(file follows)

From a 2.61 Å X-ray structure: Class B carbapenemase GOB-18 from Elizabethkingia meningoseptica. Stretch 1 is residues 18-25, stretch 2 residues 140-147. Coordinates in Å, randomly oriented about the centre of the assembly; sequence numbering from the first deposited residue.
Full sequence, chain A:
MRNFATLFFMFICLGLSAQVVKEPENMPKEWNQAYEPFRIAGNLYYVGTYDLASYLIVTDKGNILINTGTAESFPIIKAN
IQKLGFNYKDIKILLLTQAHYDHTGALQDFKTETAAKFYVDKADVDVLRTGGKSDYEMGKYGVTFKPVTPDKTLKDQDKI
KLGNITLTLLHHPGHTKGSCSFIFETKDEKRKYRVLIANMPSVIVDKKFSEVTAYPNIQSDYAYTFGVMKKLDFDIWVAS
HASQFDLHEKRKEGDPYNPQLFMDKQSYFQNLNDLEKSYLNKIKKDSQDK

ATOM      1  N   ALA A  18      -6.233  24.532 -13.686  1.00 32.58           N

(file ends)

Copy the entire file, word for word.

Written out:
From a 2.61 Å X-ray structure: Class B carbapenemase GOB-18 from Elizabethkingia meningoseptica. Stretch 1 is residues 18-25, stretch 2 residues 140-147. Coordinates in Å, randomly oriented about the centre of the assembly; sequence numbering from the first deposited residue.
Full sequence, chain A:
MRNFATLFFMFICLGLSAQVVKEPENMPKEWNQAYEPFRIAGNLYYVGTYDLASYLIVTDKGNILINTGTAESFPIIKAN
IQKLGFNYKDIKILLLTQAHYDHTGALQDFKTETAAKFYVDKADVDVLRTGGKSDYEMGKYGVTFKPVTPDKTLKDQDKI
KLGNITLTLLHHPGHTKGSCSFIFETKDEKRKYRVLIANMPSVIVDKKFSEVTAYPNIQSDYAYTFGVMKKLDFDIWVAS
HASQFDLHEKRKEGDPYNPQLFMDKQSYFQNLNDLEKSYLNKIKKDSQDK

ATOM      1  N   ALA A  18      -6.233  24.532 -13.686  1.00 32.58           N